Inspecting machinery that forges a large magnet to be used in a cyclotron, or early atom smasher, 1948.

Fritz Goro Time & Life Pictures/Shutterstock

Reactor dome is lowered, by means of a huge crane, into the reactor pit of the under-construction Shippingport Atomic Power Station in Pennsylvania, 1957.

Reactor dome is lowered, by means of a huge crane, into the reactor pit of the under-construction Shippingport Atomic Power Station in Pennsylvania, 1957.

Fritz Goro Time & Life Pictures/Shutterstock

Lasers, 1963.

Fritz Goro Time & Life Pictures/Shutterstock

A radio telescope listens to sounds from space, 1951.

Fritz Goro Time & Life Pictures/Shutterstock

Two perspectives of a single hologram, projected on screens when a laser passes through the hologram at different places, 1966. Hologram made by Juris Upatnieks.

Two perspectives of a single hologram, projected on screens when a laser passes through the hologram at different places, 1966. Hologram made by Juris Upatnieks.

Fritz Goro Time & Life Pictures/Shutterstock

A scientist holds a plastic block that he blasted with charged electric particle while investigating the notion of lightning as a rain trigger, 1962.

A scientist holds a plastic block that he blasted with charged electric particle while investigating the notion of lightning as a rain trigger, 1962.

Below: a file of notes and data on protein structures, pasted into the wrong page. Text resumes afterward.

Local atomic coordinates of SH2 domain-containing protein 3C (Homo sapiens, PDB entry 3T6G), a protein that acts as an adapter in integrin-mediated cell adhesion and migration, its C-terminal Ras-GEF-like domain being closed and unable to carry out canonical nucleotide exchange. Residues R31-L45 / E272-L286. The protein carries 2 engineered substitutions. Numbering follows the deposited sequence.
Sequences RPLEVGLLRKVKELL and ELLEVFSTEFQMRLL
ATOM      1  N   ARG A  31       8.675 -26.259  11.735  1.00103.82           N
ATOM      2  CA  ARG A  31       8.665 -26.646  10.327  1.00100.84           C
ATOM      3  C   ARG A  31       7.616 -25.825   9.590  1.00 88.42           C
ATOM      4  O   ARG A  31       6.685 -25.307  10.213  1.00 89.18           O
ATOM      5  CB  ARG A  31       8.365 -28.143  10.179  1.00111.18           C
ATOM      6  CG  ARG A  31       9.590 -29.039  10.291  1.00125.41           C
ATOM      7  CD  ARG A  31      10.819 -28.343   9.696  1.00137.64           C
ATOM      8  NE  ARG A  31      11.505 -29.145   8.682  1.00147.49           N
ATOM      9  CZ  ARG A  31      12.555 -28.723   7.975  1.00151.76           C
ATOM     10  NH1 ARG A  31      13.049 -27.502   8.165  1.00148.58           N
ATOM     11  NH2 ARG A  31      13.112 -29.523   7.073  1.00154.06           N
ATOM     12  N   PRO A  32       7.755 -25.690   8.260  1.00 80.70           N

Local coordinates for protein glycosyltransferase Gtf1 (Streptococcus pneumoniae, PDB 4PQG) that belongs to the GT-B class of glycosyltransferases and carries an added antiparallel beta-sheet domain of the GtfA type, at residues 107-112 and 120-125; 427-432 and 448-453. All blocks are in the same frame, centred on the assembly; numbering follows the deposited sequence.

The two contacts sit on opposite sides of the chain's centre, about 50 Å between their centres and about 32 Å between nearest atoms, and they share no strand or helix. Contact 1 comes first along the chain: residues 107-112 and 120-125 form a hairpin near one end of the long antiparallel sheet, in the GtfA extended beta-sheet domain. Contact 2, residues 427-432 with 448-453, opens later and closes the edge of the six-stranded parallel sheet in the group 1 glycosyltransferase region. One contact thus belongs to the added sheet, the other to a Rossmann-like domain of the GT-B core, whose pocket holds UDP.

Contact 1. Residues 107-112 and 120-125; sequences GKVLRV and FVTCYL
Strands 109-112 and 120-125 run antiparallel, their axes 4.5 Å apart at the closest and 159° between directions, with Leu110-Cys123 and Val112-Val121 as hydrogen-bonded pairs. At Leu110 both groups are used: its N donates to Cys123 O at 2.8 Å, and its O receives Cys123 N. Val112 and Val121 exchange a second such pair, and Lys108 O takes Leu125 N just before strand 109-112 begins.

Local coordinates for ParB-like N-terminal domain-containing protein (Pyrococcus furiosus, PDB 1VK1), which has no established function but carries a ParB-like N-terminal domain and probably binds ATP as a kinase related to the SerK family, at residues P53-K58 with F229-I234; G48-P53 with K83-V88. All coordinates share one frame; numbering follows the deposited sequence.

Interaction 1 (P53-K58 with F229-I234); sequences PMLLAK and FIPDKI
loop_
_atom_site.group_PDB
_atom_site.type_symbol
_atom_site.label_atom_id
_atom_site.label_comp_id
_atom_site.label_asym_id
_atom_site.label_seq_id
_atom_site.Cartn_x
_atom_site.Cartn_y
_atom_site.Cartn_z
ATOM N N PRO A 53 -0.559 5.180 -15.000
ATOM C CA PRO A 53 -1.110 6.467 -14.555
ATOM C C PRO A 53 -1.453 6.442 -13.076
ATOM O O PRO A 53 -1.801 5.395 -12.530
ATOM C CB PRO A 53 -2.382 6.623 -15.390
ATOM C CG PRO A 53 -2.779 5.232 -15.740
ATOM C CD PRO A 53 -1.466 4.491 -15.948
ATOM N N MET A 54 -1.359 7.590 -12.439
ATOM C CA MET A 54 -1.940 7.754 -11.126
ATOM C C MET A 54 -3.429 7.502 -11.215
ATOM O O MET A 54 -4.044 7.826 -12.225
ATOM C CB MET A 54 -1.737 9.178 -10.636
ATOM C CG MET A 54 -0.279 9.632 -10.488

Fritz Goro Time & Life Pictures/Shutterstock

A speck of the world’s first plutonium, 1946.

Fritz Goro Time & Life Pictures/Shutterstock

Blood circulating through a heart, 1948.

Fritz Goro Time & Life Pictures/Shutterstock

Shipboard laboratory equipment used for measuring sea water to detect any traces of radioactivity after an atomic bomb test in Bikini lagoon, 1946.

Shipboard laboratory equipment used for measuring sea water to detect any traces of radioactivity after an atomic bomb test in Bikini lagoon, 1946.

Fritz Goro Time & Life Pictures/Shutterstock

Representation of a segment of a DNA molecule, 1963.

Fritz Goro Time & Life Pictures/Shutterstock

Burning a candle in a sealed flask of oxygen on a balance shows that matter can not be destroyed, 1949.

Fritz Goro Time & Life Pictures/Shutterstock

A model of an Apollo capsule simulates the return to Earth in a NASA lab, 1961.

A model of a space capsule simulates the return to Earth in a NASA lab, 1961.

Fritz Goro Time & Life Pictures/Shutterstock

Research on cigarette smoking and lung cancer, 1953.

Fritz Goro Time & Life Pictures/Shutterstock

Demonstrating early fiber optics, 1960.

Demonstrating early fiber optics, 1960.

Fritz Goro Time & Life Pictures/Shutterstock

Newly hatched larvae of the Tubularia, a plantlike animal, primed to float away and lodge on a rock or a seashore piling, 1969.

Fritz Goro Time & Life Pictures/Shutterstock

A leaf-cutter ant carries away rose fragments, 1947.

Fritz Goro Time & Life Pictures/Shutterstock

A three-foot Caribbean octopus sucks the meat out of its favorite prey, the blue crab, 1953.

A three-foot-long Caribbean octopus sucks the meat out of its favorite prey, the blue crab, 1953.

Fritz Goro Time & Life Pictures/Shutterstock

Fritz Goro on assignment off Bikini Atoll, shooting photographs for LIFE magazine, 1953.

Fritz Goro on assignment off Bikini Atoll, shooting photographs for LIFE magazine, 1953.

Fritz Goro Time & Life Pictures/Shutterstock